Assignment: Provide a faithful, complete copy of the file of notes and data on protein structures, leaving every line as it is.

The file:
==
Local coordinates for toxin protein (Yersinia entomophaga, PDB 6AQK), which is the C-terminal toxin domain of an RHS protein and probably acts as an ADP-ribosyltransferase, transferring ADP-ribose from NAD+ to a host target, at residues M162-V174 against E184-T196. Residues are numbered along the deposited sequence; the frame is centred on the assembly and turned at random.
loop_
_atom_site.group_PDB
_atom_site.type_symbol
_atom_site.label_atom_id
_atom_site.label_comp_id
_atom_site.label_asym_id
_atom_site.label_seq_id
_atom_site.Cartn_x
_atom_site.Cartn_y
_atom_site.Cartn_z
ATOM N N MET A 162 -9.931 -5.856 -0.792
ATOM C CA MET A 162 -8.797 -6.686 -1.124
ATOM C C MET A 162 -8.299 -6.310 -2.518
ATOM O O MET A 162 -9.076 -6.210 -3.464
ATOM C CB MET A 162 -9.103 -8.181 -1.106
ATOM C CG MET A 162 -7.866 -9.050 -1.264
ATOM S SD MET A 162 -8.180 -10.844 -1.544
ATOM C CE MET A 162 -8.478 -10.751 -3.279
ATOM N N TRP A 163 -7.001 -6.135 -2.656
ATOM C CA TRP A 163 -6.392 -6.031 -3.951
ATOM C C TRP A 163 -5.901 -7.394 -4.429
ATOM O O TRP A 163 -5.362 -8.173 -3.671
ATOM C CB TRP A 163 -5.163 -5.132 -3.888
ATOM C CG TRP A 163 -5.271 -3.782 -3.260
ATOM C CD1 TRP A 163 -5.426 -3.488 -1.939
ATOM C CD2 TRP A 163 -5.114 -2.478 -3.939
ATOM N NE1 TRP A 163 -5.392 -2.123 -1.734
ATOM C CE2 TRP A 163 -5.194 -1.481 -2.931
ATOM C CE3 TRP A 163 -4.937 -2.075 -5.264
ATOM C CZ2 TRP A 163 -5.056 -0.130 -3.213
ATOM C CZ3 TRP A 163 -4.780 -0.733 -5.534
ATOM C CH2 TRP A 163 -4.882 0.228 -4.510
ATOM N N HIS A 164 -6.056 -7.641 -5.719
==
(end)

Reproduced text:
Local coordinates for toxin protein (Yersinia entomophaga, PDB 6AQK), which is the C-terminal toxin domain of an RHS protein and probably acts as an ADP-ribosyltransferase, transferring ADP-ribose from NAD+ to a host target, at residues M162-V174 against E184-T196. Residues are numbered along the deposited sequence; the frame is centred on the assembly and turned at random.
loop_
_atom_site.group_PDB
_atom_site.type_symbol
_atom_site.label_atom_id
_atom_site.label_comp_id
_atom_site.label_asym_id
_atom_site.label_seq_id
_atom_site.Cartn_x
_atom_site.Cartn_y
_atom_site.Cartn_z
ATOM N N MET A 162 -9.931 -5.856 -0.792
ATOM C CA MET A 162 -8.797 -6.686 -1.124
ATOM C C MET A 162 -8.299 -6.310 -2.518
ATOM O O MET A 162 -9.076 -6.210 -3.464
ATOM C CB MET A 162 -9.103 -8.181 -1.106
ATOM C CG MET A 162 -7.866 -9.050 -1.264
ATOM S SD MET A 162 -8.180 -10.844 -1.544
ATOM C CE MET A 162 -8.478 -10.751 -3.279
ATOM N N TRP A 163 -7.001 -6.135 -2.656
ATOM C CA TRP A 163 -6.392 -6.031 -3.951
ATOM C C TRP A 163 -5.901 -7.394 -4.429
ATOM O O TRP A 163 -5.362 -8.173 -3.671
ATOM C CB TRP A 163 -5.163 -5.132 -3.888
ATOM C CG TRP A 163 -5.271 -3.782 -3.260
ATOM C CD1 TRP A 163 -5.426 -3.488 -1.939
ATOM C CD2 TRP A 163 -5.114 -2.478 -3.939
ATOM N NE1 TRP A 163 -5.392 -2.123 -1.734
ATOM C CE2 TRP A 163 -5.194 -1.481 -2.931
ATOM C CE3 TRP A 163 -4.937 -2.075 -5.264
ATOM C CZ2 TRP A 163 -5.056 -0.130 -3.213
ATOM C CZ3 TRP A 163 -4.780 -0.733 -5.534
ATOM C CH2 TRP A 163 -4.882 0.228 -4.510
ATOM N N HIS A 164 -6.056 -7.641 -5.719